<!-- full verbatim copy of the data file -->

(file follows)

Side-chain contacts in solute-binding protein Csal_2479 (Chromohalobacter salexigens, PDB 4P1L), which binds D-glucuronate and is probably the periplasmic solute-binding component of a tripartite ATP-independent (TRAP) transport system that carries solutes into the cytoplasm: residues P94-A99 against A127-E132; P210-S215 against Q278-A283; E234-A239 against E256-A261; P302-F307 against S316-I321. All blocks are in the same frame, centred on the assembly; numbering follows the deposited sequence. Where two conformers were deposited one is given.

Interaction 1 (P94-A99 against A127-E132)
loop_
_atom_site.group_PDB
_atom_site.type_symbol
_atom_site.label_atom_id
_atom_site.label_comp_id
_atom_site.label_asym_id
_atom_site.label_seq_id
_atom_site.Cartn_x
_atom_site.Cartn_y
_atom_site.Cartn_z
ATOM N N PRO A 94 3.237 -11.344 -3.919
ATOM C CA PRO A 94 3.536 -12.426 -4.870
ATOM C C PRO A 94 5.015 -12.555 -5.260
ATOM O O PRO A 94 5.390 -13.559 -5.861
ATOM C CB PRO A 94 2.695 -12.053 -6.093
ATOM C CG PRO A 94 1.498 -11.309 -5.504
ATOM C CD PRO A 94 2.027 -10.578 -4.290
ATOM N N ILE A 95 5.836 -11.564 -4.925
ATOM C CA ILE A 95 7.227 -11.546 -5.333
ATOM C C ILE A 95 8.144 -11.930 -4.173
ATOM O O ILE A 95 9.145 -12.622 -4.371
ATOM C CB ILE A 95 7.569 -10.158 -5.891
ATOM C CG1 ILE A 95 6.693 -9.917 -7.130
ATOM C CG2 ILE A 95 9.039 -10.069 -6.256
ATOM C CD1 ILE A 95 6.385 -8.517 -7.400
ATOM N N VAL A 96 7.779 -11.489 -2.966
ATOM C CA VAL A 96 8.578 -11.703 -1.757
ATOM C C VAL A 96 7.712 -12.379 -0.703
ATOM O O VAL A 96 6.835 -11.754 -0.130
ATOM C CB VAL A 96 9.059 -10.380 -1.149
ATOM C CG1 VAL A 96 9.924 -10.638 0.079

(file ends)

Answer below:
Side-chain contacts in solute-binding protein Csal_2479 (Chromohalobacter salexigens, PDB 4P1L), which binds D-glucuronate and is probably the periplasmic solute-binding component of a tripartite ATP-independent (TRAP) transport system that carries solutes into the cytoplasm: residues P94-A99 against A127-E132; P210-S215 against Q278-A283; E234-A239 against E256-A261; P302-F307 against S316-I321. All blocks are in the same frame, centred on the assembly; numbering follows the deposited sequence. Where two conformers were deposited one is given.

Interaction 1 (P94-A99 against A127-E132)
loop_
_atom_site.group_PDB
_atom_site.type_symbol
_atom_site.label_atom_id
_atom_site.label_comp_id
_atom_site.label_asym_id
_atom_site.label_seq_id
_atom_site.Cartn_x
_atom_site.Cartn_y
_atom_site.Cartn_z
ATOM N N PRO A 94 3.237 -11.344 -3.919
ATOM C CA PRO A 94 3.536 -12.426 -4.870
ATOM C C PRO A 94 5.015 -12.555 -5.260
ATOM O O PRO A 94 5.390 -13.559 -5.861
ATOM C CB PRO A 94 2.695 -12.053 -6.093
ATOM C CG PRO A 94 1.498 -11.309 -5.504
ATOM C CD PRO A 94 2.027 -10.578 -4.290
ATOM N N ILE A 95 5.836 -11.564 -4.925
ATOM C CA ILE A 95 7.227 -11.546 -5.333
ATOM C C ILE A 95 8.144 -11.930 -4.173
ATOM O O ILE A 95 9.145 -12.622 -4.371
ATOM C CB ILE A 95 7.569 -10.158 -5.891
ATOM C CG1 ILE A 95 6.693 -9.917 -7.130
ATOM C CG2 ILE A 95 9.039 -10.069 -6.256
ATOM C CD1 ILE A 95 6.385 -8.517 -7.400
ATOM N N VAL A 96 7.779 -11.489 -2.966
ATOM C CA VAL A 96 8.578 -11.703 -1.757
ATOM C C VAL A 96 7.712 -12.379 -0.703
ATOM O O VAL A 96 6.835 -11.754 -0.130
ATOM C CB VAL A 96 9.059 -10.380 -1.149
ATOM C CG1 VAL A 96 9.924 -10.638 0.079